Adolphe Monticelli (1824-1886) was a French painter known for his vibrant and colorful works. He was born on October 14, 1824, in Marseille, France. Monticelli initially trained as a lawyer but later pursued his passion for art and became a self-taught painter.

Monticelli is considered one of the precursors to Impressionism and a prominent figure in the Post-Impressionist movement. His style is characterized by bold brushwork, expressive use of color, and a romantic approach to subject matter. He often painted landscapes, still lifes, and figures in outdoor settings.

One of Monticelli's distinctive features was his use of thick impasto, creating a textured surface on the canvas. He applied paint in thick layers, giving his paintings a rich and tactile quality. Monticelli was heavily influenced by the works of Eugène Delacroix and the Venetian Renaissance painters, which is evident in his use of dramatic light and color.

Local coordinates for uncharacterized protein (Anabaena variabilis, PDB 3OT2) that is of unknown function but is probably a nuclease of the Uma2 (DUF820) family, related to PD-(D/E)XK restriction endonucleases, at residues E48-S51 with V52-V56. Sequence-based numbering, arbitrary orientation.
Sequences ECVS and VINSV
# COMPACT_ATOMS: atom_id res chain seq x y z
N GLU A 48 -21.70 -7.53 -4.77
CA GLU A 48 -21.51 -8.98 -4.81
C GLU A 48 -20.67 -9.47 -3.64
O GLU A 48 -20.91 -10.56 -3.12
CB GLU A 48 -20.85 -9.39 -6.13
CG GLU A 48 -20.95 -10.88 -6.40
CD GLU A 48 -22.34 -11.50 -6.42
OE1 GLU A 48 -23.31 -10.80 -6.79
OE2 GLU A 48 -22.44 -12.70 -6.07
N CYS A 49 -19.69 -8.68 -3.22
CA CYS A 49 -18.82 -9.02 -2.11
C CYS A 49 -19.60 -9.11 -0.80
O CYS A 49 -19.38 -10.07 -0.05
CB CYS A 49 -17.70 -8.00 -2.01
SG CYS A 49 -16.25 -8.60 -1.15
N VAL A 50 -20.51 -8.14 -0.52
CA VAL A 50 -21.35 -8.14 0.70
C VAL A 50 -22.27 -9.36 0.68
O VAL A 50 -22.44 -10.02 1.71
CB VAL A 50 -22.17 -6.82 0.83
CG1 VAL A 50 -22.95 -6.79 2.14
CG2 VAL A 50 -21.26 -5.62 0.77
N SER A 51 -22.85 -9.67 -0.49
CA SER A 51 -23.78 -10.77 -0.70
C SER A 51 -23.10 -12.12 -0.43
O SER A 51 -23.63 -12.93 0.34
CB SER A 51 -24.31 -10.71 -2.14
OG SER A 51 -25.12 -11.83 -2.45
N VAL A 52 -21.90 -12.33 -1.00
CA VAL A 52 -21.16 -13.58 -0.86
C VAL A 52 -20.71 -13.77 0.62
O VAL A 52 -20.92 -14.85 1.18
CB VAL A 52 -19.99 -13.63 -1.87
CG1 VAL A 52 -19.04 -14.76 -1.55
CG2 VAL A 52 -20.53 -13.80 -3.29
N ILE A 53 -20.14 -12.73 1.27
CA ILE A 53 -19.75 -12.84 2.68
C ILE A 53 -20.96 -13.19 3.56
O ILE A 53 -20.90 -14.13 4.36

During his lifetime, Monticelli faced financial struggles and did not achieve significant recognition or success. However, his unique style and artistic vision gained appreciation after his death. His works later inspired and influenced artists like Vincent van Gogh and Paul Cézanne.

Adolphe Monticelli passed away on June 29, 1886, in Marseille, leaving behind a body of work that continues to be celebrated for its vibrancy and innovative approach to painting. His paintings can be found in major art museums and collections around the world, including the Louvre Museum in Paris and the Metropolitan Museum of Art in New York City.